Steven Spielberg’s The Post throttles along in a pleasurably bustling, down-to-the-timely-minute way. It’s a heady, jam-packed docudrama that, with confidence and great filmmaking verve (though not what you’d call an excess of nuance), tells a vital American story of history, journalism, politics, and the way those things came together over a couple of fateful weeks in the summer of 1971. That’s when The New York Times, followed by The Washington Post, published extensive excerpts from the Pentagon Papers: the top-secret government history of the Vietnam War that revealed, for the first time, the lies told to the American people about U.S. involvement in Indochina dating back to 1945. (Most destructive lie: the hiding of the fact that U.S. leaders knew the war was a losing battle.)
The heart of the movie is set at the Post, where the paper’s executive editor, Ben Bradlee (Tom Hanks), with his urbane rasp, aristocrat-in-shirt-sleeves mystique, and a bite more forceful than his bark, and Katharine Graham (Meryl Streep), the paper’s wily socialite patrician publisher, square off like a couple of sparring partners who won’t let the fact that they’re on the same side stop them from taking a punch. Both of them want a great newspaper, one that will shake off its image as a “local paper” and do more than make headlines; they want it to make history. But they disagree on how to get there. The rascally Bradlee is like the prim and proper Graham’s id: She hired him, but can’t decide whether to encourage or repress him. Their contentious camaraderie is highly entertaining, and so is the whole movie, which pulses ahead like a detective yarn for news junkies, one that crackles with present-day parallels.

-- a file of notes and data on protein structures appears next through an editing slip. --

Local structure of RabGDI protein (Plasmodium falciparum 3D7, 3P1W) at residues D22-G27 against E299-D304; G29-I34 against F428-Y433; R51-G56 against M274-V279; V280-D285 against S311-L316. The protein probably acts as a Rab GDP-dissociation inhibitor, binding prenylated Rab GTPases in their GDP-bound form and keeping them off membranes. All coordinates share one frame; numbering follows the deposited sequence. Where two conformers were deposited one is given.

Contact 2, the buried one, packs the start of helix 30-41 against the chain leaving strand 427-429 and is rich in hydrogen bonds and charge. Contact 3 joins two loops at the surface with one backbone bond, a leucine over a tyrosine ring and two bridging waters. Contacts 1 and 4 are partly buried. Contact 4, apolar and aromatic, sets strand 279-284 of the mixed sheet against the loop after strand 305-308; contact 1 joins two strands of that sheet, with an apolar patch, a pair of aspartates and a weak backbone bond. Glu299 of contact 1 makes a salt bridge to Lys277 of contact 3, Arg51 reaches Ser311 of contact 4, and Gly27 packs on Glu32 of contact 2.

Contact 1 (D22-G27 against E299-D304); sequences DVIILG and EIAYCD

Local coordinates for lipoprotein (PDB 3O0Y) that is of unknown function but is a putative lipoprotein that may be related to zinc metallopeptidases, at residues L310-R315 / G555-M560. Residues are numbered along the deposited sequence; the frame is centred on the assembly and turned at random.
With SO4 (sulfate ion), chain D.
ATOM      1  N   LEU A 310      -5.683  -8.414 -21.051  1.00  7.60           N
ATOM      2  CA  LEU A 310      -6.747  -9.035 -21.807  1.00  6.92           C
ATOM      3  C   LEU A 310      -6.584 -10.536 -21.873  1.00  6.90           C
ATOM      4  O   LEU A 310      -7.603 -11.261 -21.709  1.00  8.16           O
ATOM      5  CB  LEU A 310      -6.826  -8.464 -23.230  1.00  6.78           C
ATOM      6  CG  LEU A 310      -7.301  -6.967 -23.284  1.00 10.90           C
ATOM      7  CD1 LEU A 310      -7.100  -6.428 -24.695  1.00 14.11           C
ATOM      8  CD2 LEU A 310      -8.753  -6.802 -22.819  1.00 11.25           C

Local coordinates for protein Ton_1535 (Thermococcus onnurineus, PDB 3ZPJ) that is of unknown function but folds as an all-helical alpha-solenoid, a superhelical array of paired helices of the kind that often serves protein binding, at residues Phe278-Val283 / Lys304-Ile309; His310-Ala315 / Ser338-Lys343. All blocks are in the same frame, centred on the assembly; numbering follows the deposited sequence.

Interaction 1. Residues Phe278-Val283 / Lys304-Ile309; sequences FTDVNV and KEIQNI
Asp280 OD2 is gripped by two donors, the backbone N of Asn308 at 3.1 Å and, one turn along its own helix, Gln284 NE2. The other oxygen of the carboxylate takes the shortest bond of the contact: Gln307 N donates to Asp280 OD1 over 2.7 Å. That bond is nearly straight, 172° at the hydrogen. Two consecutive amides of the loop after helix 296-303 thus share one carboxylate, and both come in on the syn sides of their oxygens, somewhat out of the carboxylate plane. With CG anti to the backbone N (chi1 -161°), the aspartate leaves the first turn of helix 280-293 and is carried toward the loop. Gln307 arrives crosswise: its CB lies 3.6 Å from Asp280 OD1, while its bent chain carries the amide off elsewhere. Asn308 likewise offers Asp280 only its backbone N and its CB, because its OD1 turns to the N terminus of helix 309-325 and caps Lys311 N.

In 1971, following the public revelation of the Pentagon Papers, both the Times and the Post stood tall against an injunction, filed by the Nixon White House, to cease publication of the classified documents — an attempt at legal clampdown that could well have snuffed the Fourth Estate as we know it. “The Post” offers not so much a message as a warning: that freedom of the press is a fight that never stops, and that the force that keeps it going is the absolute die-hard belief in that freedom. When the press begins to accept restrictions, however grudgingly, it’s all but inviting itself to be muzzled.
That’s a lesson that has rarely needed to be heard as much as it does today. The Post is a movie of galvanizing relevance, one that’s all but certain to connect with an inspiringly wide audience (I predict a $100 million gross) and with the currents of awards season. That said, it’s a potently watchable movie that isn’t quite a work of art. Two of Spielberg’s recent history films were also made in a messianic spirit of topical fervor: Munich, a dread-inflected thriller that addressed the post-9/11 world, and Lincoln, a kind of dramatized time machine that commented on our own increasingly fractious and divided political arena. Yet both those films had a depth and mystery and power that transcended the moment; you could watch them 20 years from now and they would still echo. The Post, written by Liz Hannah and Josh Singer in a mode that’s boundingly busy and a little too expository, is a more functional, less imaginative movie — it’s high-carb docudrama prose rather than poetry. You can be stirred by what it’s saying and still feel that when it’s over, the film declares more than it reverberates.